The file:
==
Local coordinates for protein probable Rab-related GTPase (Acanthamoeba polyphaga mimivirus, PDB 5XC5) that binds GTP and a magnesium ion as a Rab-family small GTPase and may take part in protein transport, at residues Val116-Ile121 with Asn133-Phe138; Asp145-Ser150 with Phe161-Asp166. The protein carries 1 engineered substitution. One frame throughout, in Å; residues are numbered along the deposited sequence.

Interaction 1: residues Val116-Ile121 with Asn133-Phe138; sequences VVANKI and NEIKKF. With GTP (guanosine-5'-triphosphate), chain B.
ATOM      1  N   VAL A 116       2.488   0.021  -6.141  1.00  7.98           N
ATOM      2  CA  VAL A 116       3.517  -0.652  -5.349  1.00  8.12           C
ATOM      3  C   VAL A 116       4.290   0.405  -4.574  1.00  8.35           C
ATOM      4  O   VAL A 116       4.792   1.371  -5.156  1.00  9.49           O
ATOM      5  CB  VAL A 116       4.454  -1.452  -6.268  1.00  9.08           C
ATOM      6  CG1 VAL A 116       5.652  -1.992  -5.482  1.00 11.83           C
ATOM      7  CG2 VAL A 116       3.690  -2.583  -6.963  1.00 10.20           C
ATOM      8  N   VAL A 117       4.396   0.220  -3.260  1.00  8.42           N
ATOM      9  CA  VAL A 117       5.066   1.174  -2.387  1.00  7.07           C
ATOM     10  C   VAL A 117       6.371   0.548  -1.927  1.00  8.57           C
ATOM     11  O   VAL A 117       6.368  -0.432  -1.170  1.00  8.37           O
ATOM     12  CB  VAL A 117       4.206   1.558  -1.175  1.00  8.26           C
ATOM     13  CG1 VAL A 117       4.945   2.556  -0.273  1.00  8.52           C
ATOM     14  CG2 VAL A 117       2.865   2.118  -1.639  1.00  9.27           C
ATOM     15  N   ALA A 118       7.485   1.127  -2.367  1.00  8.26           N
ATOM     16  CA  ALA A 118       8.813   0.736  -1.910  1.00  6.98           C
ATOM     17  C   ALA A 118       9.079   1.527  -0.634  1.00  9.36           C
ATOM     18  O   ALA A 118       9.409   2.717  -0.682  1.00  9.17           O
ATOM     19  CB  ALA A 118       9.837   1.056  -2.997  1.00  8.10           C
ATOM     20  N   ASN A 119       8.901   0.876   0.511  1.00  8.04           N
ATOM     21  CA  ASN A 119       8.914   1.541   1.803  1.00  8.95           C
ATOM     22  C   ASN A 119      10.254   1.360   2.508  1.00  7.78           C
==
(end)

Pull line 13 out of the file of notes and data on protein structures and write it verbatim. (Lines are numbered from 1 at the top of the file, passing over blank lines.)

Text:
ATOM     11  O   VAL A 117       6.368  -0.432  -1.170  1.00  8.37           O